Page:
Third, awards come with the embedded ideas about value and objectives that scholars call teleology. For example, an AR program could spread its effort across more people, or across fewer. It might focus most offer on two firms, or on five firms. It might focus on analysts’ ‘customer experience’ rather than their perceptions of the company as a whole. The selection of questions and of participants influence the findings. I’m very happy to see awards using Analyst Attitude Survey data because our large, random and representative sample strips away some of the bias that comes from those embedded values. There are also substantial advantages in asking analysts about their advocacy of the brands, their emotional impact and their experience of the AR teams.

The efficient frontier

This chart compares data from the H2 20202 Analyst Attitude Survey on those two dimensions: How many analysts commented on that firm in the Analyst Attitude Survey, and how often they interact with it. Multiplying those two numbers gives us an idea of how many interactions those firms organize. On this chart, we show a group of firms that organized a similar number of interactions with survey participants. The line shows what portfolio managers call an efficient frontier: a range of options along which trade-offs can be made.

At one end are Ericsson, Siemens and Intel: they interact with fewer analysts, with a higher average frequency. At the other end are Google, Oracle and SAP, who interact with more analysts, with a lower average frequency. Naturally, these are averages, with some analysts interacting more often and others interacting less or not at all. But the trend line shows the general set of trade-offs. To do better you either need more resources, or you need to move along the efficient frontier, either up or down, depending on your goals.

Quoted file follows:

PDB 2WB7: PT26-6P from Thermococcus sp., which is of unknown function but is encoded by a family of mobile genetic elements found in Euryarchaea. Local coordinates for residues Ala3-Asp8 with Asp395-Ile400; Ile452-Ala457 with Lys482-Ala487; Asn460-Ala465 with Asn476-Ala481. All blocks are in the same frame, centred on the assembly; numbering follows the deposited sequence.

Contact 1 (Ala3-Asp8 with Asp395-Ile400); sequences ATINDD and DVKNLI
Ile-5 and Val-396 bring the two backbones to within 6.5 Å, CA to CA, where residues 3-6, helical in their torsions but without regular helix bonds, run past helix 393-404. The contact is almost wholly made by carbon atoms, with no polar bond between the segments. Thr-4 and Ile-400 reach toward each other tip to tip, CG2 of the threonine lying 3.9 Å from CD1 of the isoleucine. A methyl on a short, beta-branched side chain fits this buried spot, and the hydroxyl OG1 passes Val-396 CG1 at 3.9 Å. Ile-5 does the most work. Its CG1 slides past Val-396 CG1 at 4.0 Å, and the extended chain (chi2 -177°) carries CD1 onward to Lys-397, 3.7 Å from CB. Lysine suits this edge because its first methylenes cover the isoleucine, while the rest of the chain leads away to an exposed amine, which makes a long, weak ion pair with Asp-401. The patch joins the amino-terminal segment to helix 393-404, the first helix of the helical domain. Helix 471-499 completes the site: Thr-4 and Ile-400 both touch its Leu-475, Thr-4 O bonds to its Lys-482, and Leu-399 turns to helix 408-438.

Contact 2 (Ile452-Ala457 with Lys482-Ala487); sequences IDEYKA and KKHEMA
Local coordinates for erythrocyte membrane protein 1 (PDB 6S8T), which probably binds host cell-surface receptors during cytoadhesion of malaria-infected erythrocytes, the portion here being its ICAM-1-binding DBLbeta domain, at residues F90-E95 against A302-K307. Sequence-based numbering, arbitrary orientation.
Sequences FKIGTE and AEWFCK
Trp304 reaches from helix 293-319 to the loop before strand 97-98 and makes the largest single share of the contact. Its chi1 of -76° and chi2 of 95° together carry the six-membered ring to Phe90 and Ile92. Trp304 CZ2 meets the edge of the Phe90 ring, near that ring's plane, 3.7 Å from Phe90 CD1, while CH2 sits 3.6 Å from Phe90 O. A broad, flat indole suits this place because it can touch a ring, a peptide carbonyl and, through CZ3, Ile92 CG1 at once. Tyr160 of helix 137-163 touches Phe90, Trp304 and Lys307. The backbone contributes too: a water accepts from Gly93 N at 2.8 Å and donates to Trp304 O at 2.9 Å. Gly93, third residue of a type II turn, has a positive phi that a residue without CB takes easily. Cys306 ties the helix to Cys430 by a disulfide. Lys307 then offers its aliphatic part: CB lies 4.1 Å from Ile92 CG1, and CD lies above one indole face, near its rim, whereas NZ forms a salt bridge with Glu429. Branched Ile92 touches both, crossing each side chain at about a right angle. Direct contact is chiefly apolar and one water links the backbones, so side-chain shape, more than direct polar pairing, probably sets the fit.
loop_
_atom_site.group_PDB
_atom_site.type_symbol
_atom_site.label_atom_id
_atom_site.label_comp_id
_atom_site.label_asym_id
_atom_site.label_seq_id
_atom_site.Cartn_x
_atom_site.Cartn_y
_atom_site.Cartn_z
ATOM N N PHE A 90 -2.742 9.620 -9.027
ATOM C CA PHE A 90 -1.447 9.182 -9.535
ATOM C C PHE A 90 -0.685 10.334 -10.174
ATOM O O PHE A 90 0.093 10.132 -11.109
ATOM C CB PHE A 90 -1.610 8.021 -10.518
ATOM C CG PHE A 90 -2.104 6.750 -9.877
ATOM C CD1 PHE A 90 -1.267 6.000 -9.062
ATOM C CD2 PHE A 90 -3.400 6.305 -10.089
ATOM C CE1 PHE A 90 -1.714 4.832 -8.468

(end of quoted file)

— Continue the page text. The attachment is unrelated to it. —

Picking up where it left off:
That choice is all about goals. To build relationships, you need more interactions. To maximise your coverage and mentions, you need to spread your effort across more people. The Analyst Attitude Survey uncovers those choices and makes them material. If we focused only on the AR teams that organize the most interactions, we might miss out on high-touch AR programmes that were extracting more insights or gaining stronger advocacy.

Why this matters

Forrester’s analyst serving AR professionals, Kevin Lucas, speaks about AR teams’ need to make the business responsible for AR success, not the team itself. That’s a real need because an AR team that is working hard cannot by itself shift analysts’ perception of the brand. So, AR teams need to have separate measures for the analysts’ perception of the business and their ‘customer experience’ of the AR team itself. A highly efficient AR team needs to know if there are other obstacles to analyst advocacy, so then it can mobilize more support from elsewhere in the business. Viewed through the Analyst Attitude Survey lens, the only longitudinal survey of analyst advocacy, AR teams can spotlight opportunities to improve and get a resource that helps them to mobilize the rest of the business to shift analyst perception.

To find out more, the Analyst Observatory has a nine-page report by Ian Scott summarizing the Analyst Attitude Survey Awards. To get your copy, email .